To provide some perspective on what photographers are up against, consider that PhotoShelter hosts the archives of more than 65,000 contributors, totaling over 50 million images — and this number is growing by more than 100,000 images per month.

When Shooting What You Love Pays Off

Last month, I attended an interesting seminar by Paula Lerner at PhotoPlus Expo. Lerner earned an Emmy for her six-part multimedia series “Behind The Veil” about women in Kandahar, Afghanistan. The work is excellent — and a labor of love.

But she was paid almost nothing for its use.

However, the project did help Lerner earn a series of well-paying multimedia production shoots for Boston University, as well as a number of other projects.

Sometimes, photographers can shoot what they love with an eye to earning future work. In such cases, what is invested in time, energy and money is, in essence, part of their promotional budget. Generally, though, it is unrealistic to expect to sell such work for enough to realize a profit.

You can’t expect your work — however good it is — to create its own demand. You’ve got to find customers, learn what they need, and then deliver it.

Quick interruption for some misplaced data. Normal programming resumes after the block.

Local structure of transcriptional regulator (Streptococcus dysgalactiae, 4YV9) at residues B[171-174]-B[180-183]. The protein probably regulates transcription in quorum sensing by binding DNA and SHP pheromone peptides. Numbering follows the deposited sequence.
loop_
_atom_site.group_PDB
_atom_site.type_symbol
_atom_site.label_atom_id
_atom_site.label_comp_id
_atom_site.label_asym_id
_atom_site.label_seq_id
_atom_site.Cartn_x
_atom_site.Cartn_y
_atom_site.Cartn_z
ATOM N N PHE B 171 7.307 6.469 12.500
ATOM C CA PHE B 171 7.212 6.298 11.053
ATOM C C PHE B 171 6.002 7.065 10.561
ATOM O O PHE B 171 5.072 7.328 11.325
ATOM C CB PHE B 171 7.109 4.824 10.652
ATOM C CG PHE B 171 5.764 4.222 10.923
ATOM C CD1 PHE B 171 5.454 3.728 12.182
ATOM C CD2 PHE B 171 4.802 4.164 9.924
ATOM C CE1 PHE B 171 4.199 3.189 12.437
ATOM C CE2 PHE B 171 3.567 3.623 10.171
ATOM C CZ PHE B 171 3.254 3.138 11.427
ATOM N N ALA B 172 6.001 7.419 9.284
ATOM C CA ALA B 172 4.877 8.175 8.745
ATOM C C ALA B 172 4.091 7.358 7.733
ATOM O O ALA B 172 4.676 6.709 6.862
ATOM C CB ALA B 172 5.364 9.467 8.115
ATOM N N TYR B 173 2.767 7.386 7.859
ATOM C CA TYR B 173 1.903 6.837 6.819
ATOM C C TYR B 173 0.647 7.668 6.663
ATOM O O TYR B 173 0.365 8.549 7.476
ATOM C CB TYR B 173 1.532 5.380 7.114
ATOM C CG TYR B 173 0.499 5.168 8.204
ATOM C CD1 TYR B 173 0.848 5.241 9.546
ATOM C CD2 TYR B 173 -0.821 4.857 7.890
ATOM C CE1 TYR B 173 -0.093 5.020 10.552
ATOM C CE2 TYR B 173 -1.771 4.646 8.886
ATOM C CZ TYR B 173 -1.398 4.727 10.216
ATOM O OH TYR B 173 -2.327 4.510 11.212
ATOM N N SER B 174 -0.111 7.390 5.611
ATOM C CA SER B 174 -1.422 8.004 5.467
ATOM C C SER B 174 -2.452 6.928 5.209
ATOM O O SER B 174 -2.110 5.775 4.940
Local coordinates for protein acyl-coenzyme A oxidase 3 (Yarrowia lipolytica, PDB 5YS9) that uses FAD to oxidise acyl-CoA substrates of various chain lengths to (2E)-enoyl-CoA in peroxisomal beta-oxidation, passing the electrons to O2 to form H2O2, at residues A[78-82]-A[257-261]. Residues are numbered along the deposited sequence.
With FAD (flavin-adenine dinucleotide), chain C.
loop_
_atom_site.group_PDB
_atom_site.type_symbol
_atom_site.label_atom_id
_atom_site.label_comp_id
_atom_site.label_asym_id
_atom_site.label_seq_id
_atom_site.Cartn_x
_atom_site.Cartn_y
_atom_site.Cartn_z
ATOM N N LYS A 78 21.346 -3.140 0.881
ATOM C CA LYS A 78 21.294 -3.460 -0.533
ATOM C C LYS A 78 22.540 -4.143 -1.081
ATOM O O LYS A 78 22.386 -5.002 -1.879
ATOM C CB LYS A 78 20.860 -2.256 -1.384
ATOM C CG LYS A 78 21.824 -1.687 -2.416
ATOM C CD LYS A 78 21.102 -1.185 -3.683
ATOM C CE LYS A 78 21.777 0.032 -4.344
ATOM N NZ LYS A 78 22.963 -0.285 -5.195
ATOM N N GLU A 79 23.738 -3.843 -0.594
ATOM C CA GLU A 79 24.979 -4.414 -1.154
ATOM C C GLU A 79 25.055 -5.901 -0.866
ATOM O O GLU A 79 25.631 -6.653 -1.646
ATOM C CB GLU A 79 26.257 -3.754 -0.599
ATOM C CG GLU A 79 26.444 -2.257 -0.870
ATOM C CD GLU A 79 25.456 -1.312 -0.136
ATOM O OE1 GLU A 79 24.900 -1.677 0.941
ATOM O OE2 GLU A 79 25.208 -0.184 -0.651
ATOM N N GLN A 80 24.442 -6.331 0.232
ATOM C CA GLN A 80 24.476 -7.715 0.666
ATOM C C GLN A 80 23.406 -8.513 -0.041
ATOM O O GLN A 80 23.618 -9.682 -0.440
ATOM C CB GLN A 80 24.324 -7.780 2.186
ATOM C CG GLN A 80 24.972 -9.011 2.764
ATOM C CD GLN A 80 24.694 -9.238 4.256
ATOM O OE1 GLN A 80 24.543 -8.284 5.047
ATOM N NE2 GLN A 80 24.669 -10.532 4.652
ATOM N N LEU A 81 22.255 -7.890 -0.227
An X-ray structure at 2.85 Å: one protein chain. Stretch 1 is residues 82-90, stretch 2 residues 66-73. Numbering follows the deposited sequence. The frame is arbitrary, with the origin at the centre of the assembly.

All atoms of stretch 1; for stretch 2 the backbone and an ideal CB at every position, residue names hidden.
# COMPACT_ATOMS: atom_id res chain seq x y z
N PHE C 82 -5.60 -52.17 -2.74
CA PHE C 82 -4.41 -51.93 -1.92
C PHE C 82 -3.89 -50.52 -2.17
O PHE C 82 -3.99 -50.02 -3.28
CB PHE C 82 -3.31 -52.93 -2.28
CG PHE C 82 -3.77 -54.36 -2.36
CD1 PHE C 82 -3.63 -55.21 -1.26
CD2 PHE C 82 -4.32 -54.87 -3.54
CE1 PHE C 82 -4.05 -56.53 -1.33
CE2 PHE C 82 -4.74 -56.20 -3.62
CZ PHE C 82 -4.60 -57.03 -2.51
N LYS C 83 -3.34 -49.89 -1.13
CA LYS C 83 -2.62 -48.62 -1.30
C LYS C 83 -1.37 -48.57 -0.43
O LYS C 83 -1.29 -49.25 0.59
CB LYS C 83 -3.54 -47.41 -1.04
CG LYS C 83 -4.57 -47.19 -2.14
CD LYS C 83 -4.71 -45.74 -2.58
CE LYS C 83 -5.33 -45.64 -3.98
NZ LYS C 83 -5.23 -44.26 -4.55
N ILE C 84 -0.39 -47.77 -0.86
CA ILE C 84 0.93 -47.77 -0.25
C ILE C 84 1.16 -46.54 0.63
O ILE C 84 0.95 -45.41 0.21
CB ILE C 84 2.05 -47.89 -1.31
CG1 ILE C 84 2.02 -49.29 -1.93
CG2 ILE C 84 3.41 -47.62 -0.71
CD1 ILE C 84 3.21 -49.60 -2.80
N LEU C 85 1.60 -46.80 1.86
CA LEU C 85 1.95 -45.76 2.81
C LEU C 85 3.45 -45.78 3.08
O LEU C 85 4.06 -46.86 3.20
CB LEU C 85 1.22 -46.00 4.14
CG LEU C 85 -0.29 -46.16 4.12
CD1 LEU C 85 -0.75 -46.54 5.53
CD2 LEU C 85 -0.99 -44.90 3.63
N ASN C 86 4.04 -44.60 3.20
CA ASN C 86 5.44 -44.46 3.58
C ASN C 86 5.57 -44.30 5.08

10 Responses to “Can Photographs Create Their Own Demand?”

  1. One thing I've learned over time is that if you carefully choose your subject you can have images ready for pending demand. An example of this is Ken Light with his immigration work in his book "With These Hands". The book came out in 1986 and the political cycle of immigration debate always generates demand for his work. Subject selection is important when thinking about demand. I spoke with Ken about this in my podcast and recommend listening to it to hear is approach. Predicting demand can be done with greater frequency if thoughtfully done, but creating demand with work you love sounds rather pie in the sky.

  2. I think it is short-sighted to shoot only what you think will sell. First, because you don't know with any degree of certainty what sells and what doesn't. Second, and more important, because, as an artist, what you should be trying to create is a demand for yourself. Maybe photographs don't create demand, but photographers do. This is done by producing outstanding work, which is awfully difficult if you don't love what you are shooting. Of course, that approach may not work that well if you view yourself as a producing of widgets 🙂